Introduction Current British Society of Gastroenterology guidelines recommend DEXA scanning all patients with cirrhosis. All patients with a diagnosis of cirrhosis attending the cirrhosis clinic at Aberdeen Royal Infirmary are referred for DEXA scanning. We aimed to establish whether a risk stratification strategy using a fracture risk calculation tool (FRAX) to determine which patients should receive a DEXA scan is effective in reducing scan rates without compromising sensitivity for detecting osteoporosis.
Method A retrospective analysis of 282 patients with liver cirrhosis undergoing hepatoma screening in Aberdeen Royal Infirmary. Receiver operating characteristic (ROC) analyses were performed to assess sensitivity and specificity of FRAX calculated 10-year fracture risk thresholds of 5%, 10% and 15%.
Results DEXA scan results were available for 205 patients. Mean age was 61.2(±9.1) years, of which 58.0% were male. Cirrhosis aetiology was largely a result of alcohol excess (n = 68), hepatitis C infection (n = 47) and non-alcoholic fatty liver disease (n = 34). The majority of patients were in good prognostic groups (88.8% Child-Pugh A, 10.7% Child-Pugh B, 0.5% Child-Pugh C). The prevalence of osteoporosis was 18.0% consistent with existing literature. The optimum FRAX 10-year fracture threshold was found to be 10%. This retained a high sensitivity of 96.2%, specificity 63.1%, and negative predictive value 98.1%. DEXA scanning rates would have been reduced from 100% (current policy) to 47.3%.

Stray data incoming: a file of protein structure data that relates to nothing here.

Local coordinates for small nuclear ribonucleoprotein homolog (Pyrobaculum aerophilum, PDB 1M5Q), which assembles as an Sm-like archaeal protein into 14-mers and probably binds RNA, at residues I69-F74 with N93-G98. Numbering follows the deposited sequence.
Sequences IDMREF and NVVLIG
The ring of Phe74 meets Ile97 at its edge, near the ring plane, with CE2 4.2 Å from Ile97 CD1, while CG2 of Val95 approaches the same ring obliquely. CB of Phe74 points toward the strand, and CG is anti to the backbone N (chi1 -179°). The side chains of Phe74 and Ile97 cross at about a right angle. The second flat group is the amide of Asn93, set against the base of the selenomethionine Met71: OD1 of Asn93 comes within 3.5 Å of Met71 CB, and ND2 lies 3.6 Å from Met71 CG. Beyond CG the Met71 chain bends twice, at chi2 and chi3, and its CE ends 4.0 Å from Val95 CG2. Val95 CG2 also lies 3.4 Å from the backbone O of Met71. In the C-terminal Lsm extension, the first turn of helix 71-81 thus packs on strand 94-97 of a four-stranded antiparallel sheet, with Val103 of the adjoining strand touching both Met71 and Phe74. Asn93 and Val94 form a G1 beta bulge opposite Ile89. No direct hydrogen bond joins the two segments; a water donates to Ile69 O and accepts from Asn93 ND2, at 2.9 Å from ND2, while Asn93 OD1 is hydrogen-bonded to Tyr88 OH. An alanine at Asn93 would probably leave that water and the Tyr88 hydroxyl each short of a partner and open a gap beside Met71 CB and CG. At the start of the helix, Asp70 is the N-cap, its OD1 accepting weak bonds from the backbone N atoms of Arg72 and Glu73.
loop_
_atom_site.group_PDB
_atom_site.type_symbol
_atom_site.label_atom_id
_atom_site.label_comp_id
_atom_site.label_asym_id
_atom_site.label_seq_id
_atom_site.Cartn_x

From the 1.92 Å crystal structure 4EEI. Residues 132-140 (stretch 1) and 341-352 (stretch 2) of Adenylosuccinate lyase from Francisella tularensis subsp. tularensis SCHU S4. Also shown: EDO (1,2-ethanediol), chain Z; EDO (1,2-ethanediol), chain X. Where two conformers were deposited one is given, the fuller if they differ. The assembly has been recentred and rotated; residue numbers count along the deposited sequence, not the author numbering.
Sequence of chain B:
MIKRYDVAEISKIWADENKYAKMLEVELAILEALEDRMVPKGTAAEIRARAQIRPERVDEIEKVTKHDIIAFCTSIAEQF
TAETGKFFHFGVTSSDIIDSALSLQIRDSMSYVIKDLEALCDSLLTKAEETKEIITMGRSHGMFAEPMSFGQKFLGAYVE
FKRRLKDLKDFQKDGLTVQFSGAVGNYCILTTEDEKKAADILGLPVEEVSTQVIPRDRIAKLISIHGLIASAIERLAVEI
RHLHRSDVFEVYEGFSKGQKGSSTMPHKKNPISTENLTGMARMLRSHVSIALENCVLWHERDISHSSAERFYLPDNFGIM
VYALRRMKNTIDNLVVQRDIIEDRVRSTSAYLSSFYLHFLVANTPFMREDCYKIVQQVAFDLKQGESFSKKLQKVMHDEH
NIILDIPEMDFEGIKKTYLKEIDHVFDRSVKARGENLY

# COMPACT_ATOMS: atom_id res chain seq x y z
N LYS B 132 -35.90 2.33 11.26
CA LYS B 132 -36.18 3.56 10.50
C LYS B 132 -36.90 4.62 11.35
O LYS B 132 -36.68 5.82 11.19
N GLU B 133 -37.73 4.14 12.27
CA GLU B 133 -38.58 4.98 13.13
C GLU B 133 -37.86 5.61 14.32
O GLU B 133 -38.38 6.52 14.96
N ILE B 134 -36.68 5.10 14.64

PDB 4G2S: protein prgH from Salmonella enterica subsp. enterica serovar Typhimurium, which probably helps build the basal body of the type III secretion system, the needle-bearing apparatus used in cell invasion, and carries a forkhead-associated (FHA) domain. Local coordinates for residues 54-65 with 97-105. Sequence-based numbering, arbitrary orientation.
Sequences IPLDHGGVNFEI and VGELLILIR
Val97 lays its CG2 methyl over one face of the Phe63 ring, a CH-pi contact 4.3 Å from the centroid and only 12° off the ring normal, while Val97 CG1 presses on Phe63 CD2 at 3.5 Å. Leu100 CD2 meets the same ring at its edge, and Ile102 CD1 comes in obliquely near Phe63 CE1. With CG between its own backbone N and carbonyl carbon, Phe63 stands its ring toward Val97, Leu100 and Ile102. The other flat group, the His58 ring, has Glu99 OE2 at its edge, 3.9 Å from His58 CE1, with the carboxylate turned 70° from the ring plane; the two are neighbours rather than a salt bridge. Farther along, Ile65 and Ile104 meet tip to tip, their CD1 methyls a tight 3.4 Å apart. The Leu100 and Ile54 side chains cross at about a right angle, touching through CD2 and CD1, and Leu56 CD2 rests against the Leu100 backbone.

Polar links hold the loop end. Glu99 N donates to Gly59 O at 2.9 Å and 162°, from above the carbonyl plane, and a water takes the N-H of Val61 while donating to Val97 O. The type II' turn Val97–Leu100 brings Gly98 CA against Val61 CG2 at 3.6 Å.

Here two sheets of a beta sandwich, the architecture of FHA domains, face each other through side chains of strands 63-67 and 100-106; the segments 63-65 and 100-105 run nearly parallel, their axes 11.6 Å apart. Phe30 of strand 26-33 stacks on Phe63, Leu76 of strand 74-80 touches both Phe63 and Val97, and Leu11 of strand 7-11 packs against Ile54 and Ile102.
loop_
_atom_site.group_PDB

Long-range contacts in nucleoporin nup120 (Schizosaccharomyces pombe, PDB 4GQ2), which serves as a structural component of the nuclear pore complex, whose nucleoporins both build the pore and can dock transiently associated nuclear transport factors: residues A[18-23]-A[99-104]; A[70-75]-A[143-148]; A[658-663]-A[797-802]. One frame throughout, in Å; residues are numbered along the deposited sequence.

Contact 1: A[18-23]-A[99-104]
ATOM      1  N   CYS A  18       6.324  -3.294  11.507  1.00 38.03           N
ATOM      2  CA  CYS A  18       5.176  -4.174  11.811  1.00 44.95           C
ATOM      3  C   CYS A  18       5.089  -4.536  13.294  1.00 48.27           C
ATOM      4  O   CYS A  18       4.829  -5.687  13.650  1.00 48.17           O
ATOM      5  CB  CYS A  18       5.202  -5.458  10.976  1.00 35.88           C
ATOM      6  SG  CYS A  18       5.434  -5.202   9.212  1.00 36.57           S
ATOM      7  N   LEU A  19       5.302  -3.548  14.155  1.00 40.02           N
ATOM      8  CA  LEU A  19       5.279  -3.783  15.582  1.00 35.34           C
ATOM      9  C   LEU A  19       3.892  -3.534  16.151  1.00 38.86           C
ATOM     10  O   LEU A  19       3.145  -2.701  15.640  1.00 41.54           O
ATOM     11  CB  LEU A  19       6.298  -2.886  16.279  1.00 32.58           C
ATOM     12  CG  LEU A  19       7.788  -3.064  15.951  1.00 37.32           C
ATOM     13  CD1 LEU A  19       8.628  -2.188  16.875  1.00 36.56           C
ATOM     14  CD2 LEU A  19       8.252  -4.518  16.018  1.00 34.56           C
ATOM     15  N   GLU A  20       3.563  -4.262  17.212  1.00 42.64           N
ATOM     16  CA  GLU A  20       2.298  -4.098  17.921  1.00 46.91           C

Conclusion A risk stratification strategy for diagnosing osteoporosis using a fracture risk assessment tool (FRAX) and 10-year fracture risk threshold of 10% has high sensitivity for detecting osteoporosis and leads to a clinically significant reduction in scan rates.
Disclosure of interest None Declared.
Collier, JD, Ninkovic, M, Compston JE. Guidelines on the management of osteoporosis associated with chronic liver disease. Gut 2002;50(Suppl I):i1–i9
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